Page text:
From the Bottom Up: Human Security in the Arctic

The Wilson Center hosted an event, “From the Bottom Up: Human Security in the Arctic”, featuring Gunhild Hoogensen Gjørv, professor of international relations at the University of Tromsø—The Arctic University of Norway.


Hoogensen Gjørv discussed the understanding of human security from “the bottom up,” and how this concept has been engaged in discussions about the Arctic. She looks at the way the concept of security, considered broadly, explains social and political behavior for Arctic stakeholders.


Non-traditional security challenges in the Arctic range from safety for Arctic inhabitants and visitors, to the reliable supply of necessities—including, but not limited to food, fuel, and medicine—across Arctic distances.


What role does the concept of power play in a regional understanding of security? Hoogensen Gjørv considers these issues and how policy can address them on a community level, at the level of the nation-state, and broadly across the entire Arctic region.


The main topic discussed at this meeting was the heterogeneous nature of the Arctic.  Hoogensen Gjørv felt that it was an unfortunate oversimplification to view all of the Arctic through the same lens.  Without touching on specifics, she said that the environmental changes, the economic environments and the energy production for regions are vastly different from area to area.  She also highlighted that the indigenous people of the Arctic are the most threatened and by far the most unique with many distinctive cultures.


Hoogensen Gjørv also noted that the problems for the Arctic are not homogenous, and viewing all energy consumption as bad was an oversimplification that in many scenarios might worsen the problem.  An example she used was while increased natural gas production might seem like further energy dependence, it actually shows that coal, which is far dirtier, is being offset.  This differentiation of energy types was agreed on and discussed by the group.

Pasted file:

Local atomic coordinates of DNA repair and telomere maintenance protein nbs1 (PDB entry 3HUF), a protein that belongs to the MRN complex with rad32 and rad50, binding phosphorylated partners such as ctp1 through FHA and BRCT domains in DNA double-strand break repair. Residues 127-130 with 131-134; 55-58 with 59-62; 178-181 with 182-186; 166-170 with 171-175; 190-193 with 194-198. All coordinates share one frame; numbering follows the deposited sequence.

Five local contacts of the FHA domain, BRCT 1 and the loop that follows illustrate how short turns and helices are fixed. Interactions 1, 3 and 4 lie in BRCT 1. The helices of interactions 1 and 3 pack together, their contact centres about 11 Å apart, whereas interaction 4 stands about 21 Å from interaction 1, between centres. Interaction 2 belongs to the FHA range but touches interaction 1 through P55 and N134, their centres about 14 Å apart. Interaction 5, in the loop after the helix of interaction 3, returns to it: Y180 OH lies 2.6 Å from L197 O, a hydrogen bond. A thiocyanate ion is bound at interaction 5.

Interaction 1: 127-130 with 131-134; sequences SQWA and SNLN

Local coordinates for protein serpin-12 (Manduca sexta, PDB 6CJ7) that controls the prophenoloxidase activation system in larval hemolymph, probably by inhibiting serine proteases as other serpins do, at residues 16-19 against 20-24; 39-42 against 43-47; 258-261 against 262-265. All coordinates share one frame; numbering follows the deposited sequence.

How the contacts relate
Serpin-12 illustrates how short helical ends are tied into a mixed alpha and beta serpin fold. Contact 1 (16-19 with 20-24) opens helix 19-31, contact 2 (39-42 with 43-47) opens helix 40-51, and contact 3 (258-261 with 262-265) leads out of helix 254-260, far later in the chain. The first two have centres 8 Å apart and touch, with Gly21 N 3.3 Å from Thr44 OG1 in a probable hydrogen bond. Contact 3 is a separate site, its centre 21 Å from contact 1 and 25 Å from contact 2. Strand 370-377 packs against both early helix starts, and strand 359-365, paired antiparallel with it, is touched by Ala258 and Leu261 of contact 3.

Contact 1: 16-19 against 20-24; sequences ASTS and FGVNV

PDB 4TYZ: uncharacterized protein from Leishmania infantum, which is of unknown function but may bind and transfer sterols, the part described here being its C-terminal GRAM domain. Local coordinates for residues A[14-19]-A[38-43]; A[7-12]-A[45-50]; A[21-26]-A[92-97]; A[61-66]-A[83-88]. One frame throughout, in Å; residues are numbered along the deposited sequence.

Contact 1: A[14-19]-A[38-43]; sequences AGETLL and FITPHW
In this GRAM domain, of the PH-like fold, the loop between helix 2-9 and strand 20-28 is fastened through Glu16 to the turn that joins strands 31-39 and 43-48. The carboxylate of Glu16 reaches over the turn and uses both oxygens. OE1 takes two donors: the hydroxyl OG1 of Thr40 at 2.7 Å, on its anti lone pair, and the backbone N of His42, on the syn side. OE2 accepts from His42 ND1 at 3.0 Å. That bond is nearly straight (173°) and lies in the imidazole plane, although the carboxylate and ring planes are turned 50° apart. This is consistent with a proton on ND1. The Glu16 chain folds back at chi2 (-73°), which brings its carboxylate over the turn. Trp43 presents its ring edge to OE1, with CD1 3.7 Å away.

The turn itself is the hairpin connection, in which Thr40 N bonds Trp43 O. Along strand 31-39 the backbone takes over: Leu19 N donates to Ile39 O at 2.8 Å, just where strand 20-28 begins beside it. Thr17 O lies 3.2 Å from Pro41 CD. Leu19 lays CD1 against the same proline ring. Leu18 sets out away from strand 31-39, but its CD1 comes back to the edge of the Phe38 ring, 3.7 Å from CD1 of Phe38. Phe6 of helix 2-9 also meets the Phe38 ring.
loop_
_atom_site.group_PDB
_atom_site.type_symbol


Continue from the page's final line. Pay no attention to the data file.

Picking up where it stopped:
She finished on a positive note by stating that while communications between some of the Arctic nations on a national level has “cooled,” the environmental cooperation and communication is still strong.  She shared a story about trouble getting visas in Russia.


The event concluded with a group discussion about the many problems in the Arctic that are non-environmental. This includes lack of Internet access and poor infrastructure. One of the attendees gave an anecdote about a road with no purpose that randomly trails off into the woods.  The group also discussed the irony of eco-tourism as carbon-emitting vehicles are used to reach the Arctic.